Friday, January 25, 2013
Caroline had invited me to watch one of the two female Blackcaps that regularly visit her coconut suet feeder. Females have a brown cap; the males have the black cap which gives this species its name. Here's a bit of footage of the bird feeding:
Before the 1960s you wouldn't see a Blackcap in the UK during the winter. They were all in southern Europe or northern Africa soaking up the sun. But because Caroline, and thousands like her, put out a veritable banquet of tasty bird food during the winter months, some Blackcaps have decided that they would prefer to spend their winters here, despite the cold.
And here's the thing: the Blackcaps in your garden now (and the owner of one garden in a mild southerly part of the Isle of Wight has counted an amazing 9 individuals visiting his bird table!) are not the Blackcaps that were singing in your local countryside last Spring and Summer, but almost certainly originate from Germany and north-eastern Europe!!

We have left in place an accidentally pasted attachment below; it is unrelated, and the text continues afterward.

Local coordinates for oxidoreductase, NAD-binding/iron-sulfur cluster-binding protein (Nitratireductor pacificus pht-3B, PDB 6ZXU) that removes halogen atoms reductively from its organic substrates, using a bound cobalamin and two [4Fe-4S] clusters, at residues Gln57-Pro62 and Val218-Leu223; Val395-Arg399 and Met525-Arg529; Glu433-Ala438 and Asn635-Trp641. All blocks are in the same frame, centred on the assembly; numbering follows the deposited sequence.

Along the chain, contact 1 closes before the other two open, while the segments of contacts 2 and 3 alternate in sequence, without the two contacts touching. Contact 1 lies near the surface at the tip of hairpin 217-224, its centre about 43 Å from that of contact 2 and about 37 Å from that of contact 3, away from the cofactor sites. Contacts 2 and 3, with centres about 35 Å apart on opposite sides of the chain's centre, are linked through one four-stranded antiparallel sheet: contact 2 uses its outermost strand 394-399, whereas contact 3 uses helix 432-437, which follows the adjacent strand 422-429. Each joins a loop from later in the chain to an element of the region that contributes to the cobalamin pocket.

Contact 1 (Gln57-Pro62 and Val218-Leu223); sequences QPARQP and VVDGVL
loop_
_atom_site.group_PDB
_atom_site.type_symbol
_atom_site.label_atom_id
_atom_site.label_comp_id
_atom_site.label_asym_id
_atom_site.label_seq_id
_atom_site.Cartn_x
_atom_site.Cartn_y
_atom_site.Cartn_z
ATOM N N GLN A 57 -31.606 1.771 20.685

Whatever the original reason was for this switch in wintering grounds by these continental birds, it has resulted in a very interesting phenomenon. With the UK and other wintry countries being closer to their summer breeding grounds, they arrive back before the sun-loving migrants and pair up and breed with other winter-loving birds, a process that may very well result in not one, but two separate species at some point in the not-too-distant future.
Amazing, or what!!